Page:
Arriving in Oporto was a quick and easy jump on two planes and one Uber. Of course I knew many wines from Douro, especially classic ones, but while on a plane a question was stuck in my mind. “Where is this traditional industry heading and what is the motor behind its development? Is it tradition or innovation or perhaps both? Well my first surprise was just about to happen while I took the first step from my car at the Yeatman hotel.
Walking into a well designed 5 star Heritage hotel gave me not only a sense of luxury, but also a sense of connection with tradition. All rooms in the hotel are sponsored by local wine producers, and that right there gave me a sense of unity and cooperation within the industry. Well trained and helpful staff ready to share information about Oporto and its legacy clearly had a good understanding of needs of their customers and was were well trained to give a feel of the place and create an Oporto experience at the highest level.
After I dropped of my bags, immediately I went for a walk to get a sense of the place walking straight from the hotel to Taylors loges. I walked by the peacocks and roosters, which were sort of an odd addition to the whole ambience but definitely something that makes one, remember the place, good or bad it depends on visitor’s point of view. I was not planning to visit Taylor as it was on our agenda later on. I followed narrow and steep cobblestone street walking by what I later learned is going to be World of Wine. Large loges are being prepared for what could be in the future one of the most innovative wine places in the world. Will it be?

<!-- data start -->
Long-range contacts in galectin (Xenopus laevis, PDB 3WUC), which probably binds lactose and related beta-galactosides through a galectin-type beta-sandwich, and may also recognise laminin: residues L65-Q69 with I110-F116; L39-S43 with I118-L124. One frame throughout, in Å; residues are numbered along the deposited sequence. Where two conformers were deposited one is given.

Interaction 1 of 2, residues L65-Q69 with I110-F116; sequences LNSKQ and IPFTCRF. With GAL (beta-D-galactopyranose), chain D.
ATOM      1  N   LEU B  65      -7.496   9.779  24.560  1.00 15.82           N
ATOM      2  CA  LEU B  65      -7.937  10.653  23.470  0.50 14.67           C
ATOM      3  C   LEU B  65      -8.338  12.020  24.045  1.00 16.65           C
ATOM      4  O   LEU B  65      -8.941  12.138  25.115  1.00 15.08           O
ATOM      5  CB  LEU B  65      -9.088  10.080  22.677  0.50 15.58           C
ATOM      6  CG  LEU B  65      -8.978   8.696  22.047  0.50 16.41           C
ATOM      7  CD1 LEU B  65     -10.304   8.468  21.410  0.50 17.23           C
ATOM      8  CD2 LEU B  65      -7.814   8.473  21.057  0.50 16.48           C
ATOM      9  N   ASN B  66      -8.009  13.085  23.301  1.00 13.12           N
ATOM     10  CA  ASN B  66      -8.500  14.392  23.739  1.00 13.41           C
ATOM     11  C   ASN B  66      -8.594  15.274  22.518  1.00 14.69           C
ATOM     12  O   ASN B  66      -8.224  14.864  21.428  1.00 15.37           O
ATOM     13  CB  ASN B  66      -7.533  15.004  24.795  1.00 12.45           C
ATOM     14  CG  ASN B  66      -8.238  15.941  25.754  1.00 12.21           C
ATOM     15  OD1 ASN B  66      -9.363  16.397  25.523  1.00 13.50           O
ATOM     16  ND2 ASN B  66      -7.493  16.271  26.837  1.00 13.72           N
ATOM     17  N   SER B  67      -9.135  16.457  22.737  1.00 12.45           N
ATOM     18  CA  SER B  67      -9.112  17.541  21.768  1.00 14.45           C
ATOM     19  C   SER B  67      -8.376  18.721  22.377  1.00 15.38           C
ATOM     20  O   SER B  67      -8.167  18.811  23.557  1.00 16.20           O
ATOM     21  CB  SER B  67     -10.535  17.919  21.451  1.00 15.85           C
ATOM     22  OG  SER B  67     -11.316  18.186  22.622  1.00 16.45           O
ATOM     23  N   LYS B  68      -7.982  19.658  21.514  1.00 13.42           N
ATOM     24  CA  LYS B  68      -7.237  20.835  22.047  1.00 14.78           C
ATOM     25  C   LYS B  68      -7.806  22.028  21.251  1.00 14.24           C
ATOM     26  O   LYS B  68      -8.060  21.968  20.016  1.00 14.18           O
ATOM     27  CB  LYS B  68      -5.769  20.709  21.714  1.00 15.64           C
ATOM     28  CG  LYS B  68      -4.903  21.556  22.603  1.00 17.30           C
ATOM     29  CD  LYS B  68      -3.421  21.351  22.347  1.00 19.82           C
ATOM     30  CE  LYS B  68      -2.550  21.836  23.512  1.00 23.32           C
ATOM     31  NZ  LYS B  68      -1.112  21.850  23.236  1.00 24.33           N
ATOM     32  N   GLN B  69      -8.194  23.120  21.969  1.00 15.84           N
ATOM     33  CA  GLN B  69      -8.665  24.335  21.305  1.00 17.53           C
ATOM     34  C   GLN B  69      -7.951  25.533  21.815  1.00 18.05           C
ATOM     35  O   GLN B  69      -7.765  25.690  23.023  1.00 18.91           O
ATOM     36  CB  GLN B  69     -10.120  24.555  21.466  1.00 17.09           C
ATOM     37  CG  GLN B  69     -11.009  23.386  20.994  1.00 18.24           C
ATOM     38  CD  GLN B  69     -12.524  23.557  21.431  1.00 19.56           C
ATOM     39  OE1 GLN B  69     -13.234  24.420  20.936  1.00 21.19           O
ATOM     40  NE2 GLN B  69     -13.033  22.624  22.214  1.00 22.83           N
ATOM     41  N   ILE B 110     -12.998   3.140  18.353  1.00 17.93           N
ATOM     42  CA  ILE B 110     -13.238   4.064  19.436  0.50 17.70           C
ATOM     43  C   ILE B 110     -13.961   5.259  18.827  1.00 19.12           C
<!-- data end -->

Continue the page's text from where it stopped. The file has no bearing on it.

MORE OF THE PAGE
The answer will come in 25 months. The plans are impressive indeed – history of wine with focus on Portugal, cork museum, educational centre, wine cellar and tasting room. Following the path I came down to Douro river passing by tourists speaking many different languages including my mother tongue – Polish, making me think of development of the tourism industry and its importance of development of Oporto as well as wine industry alone. Nearly each of those tourists carried a bag branded with a particular port house.
My immediate question was how do they pick the place they go to. Is it by accident? As all the lodges are right by each other or did they have a specific place in mind before they came to Oporto, and if so did they learn about it from their local market or was it recommended in Oporto. I walked by Sandman’s outside bar – with loud hip music and cocktails being drunk by a younger generation and another question presented itself: Is younger generation drinking port?
The answer was to be found at the dinner. We were received at Graham’s Vinum restaurant by Henry Shotton and Paul Symington with a glass of white port cocktail mixed with tonic and lemon. Refreshing drink that can rival gin and tonic any time and in my opinion a great way to introduce port industry to younger generation.